<< -- 2 -- Roderic Dunnett AN UNUSUAL OPERA
And the opera? Well, if Garsington, founded by the wonderful late Leonard Ingrams, the golden-touch banker-cum-opera enthusiast, youngest scion of a distinguished family, has over the years had anything about it that deserved our admiration -- apart from its spirited and cleverly thought-through casting and general stylishness in almost every effect -- it is Ingrams' boldness and originality in his choice of repertoire. OK, nine and a quarter Mozart operas since 1990, but who then was majoring on Der Schauspieldirektor, Lucio Silla or -- in 2003 -- there has even since then been a glut -- La finta giardiniera?
Members of the chorus in Garsington Opera's 'May Night'. Photo © 2006 Johan Persson
Or who would think to stage, with audiences uncertain, not just ten Haydn operas since 1990, not to mention Tchaikovsky's largely ignored Little Boots (Cherevichki) and Janácek's Sárka and Osud, but Strauss's Daphne (pure heaven), Intermezzo (pure wit) and Die Schweigsame Frau (the opera that put Richard Strauss head-on with the Nazi authorities, because of his determination to stick up for his librettist, the Jewish writer Stefan Zweig), Arabella, The Love of Danae (the other Ariadne auf Naxos, yet totally neglected) and Die ägyptische Helena, shortly to be seen -- hurrah! -- in the Big Apple? How lucky New York is to secure a visit by Garsington Opera: New Yorkers will find there is plenty of reason to make the journey in future to the outskirts of Oxford, where three operas are staged in a truly glorious English setting every June and July. Can we yet hope for the (presumably now derided, but wonderful) Friedenstag?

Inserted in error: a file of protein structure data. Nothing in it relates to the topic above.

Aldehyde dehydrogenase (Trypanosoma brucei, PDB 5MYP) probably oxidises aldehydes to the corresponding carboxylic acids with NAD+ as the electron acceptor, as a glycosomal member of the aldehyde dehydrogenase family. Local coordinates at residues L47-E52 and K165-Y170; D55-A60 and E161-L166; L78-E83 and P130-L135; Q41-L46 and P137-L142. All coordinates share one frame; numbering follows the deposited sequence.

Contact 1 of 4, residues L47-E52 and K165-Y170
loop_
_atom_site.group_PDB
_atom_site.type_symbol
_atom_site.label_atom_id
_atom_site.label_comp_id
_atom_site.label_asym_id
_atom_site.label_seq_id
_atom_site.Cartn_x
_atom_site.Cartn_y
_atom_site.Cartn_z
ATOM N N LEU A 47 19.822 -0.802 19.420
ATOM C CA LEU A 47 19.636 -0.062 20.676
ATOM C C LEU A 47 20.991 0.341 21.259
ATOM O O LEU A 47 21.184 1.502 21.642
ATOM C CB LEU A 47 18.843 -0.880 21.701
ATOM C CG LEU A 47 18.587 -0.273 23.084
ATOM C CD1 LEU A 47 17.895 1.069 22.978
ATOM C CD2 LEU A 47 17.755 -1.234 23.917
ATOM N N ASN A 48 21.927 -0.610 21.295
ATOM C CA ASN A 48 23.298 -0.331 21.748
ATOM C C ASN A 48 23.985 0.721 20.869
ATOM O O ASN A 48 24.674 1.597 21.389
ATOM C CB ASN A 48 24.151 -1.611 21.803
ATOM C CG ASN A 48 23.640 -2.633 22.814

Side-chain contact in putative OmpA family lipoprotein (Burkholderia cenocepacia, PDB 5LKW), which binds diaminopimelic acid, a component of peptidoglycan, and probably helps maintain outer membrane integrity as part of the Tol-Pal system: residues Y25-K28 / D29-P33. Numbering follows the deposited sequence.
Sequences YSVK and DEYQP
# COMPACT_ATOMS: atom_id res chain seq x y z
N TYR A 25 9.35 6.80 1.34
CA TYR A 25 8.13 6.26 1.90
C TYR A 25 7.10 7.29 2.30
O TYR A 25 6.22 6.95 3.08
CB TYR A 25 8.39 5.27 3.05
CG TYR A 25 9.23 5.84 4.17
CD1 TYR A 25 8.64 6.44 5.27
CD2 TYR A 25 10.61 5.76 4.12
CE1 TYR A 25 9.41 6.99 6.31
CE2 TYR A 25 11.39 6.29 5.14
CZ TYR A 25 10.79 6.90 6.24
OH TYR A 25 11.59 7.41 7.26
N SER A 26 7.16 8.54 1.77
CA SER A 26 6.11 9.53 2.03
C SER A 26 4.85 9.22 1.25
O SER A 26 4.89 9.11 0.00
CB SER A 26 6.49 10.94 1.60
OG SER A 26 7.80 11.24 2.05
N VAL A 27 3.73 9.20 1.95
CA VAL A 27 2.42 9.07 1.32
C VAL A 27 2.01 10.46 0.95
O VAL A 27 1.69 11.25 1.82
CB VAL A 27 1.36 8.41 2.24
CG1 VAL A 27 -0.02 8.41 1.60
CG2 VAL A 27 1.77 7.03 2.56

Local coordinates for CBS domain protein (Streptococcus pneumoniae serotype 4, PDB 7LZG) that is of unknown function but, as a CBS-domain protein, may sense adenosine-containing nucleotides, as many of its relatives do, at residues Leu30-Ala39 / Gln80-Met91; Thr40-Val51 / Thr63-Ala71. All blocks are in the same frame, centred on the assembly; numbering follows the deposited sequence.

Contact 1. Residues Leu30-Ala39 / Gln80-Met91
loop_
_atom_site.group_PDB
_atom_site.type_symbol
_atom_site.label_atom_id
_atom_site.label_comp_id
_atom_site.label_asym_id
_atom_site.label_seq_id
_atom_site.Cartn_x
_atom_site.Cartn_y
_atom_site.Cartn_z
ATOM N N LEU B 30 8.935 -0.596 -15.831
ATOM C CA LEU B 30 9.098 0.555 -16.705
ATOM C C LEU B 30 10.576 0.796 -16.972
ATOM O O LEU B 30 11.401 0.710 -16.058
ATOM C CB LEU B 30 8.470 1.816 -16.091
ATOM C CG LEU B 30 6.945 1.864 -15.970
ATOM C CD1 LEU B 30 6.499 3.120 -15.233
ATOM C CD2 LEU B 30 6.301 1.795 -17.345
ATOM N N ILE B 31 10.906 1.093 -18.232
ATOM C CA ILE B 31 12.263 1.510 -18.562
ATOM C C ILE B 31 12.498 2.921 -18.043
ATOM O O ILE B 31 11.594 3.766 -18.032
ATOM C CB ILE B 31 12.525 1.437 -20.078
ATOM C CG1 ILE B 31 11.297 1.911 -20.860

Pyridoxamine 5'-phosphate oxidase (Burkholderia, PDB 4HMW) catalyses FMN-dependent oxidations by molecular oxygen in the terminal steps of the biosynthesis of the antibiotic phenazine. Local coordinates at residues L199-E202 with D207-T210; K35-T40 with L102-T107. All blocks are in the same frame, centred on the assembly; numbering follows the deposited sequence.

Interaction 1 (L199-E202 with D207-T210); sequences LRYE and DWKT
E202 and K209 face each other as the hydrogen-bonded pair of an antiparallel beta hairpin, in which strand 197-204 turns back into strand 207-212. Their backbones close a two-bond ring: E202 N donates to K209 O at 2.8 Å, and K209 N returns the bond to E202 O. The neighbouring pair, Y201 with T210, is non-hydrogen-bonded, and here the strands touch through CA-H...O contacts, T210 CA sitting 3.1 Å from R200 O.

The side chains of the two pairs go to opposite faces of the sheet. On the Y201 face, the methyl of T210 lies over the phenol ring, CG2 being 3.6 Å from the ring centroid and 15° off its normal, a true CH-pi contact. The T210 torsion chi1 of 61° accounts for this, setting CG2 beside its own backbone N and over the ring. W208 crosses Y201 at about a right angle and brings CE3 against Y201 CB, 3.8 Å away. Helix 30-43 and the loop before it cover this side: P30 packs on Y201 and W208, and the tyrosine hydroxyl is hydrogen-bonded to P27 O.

Antonia Sotgiu as Hanna in Garsington Opera's 'May Night'. Photo © 2006 Johan Persson
This year, alongside even more fascinating Mozart (only the second UK staging, after Bampton Classical Opera's splendid achievement a couple of years ago, in a garden roughly the same distance on the other side of Oxford: are those dreaming spires, the Big Toms, Magdalen tower and Radcliffe Cameras, spawning excellence afresh?): The Philosopher's Stone (Der Stein der Weisen), or Die Zauberinsel -- yes, the forerunner of The Magic Flute (Die Zauberflöte), with a libretto by Schikaneder and most of the music by Mozart's fabulously gifted (and largely unsung) pupil-cum-young assistant, Johann Henneberg, Garsington has shown its usual imagination and freshness by staging a Rimsky-Korsakov opera virtually never seen in the United Kingdom -- although with Valery Gergiev prowling the country's concert halls each season, one is quite likely to hear it in at least an unstaged version in venues as diverse as Cardiff and Basingstoke, Birmingham and Gateshead. The opera? Just two syllables in English: May Night. (or just possibly three: A May Night). In Russian, four: Mayskaya Noch.
Copyright © 15 June 2006
Roderic Dunnett, Coventry UK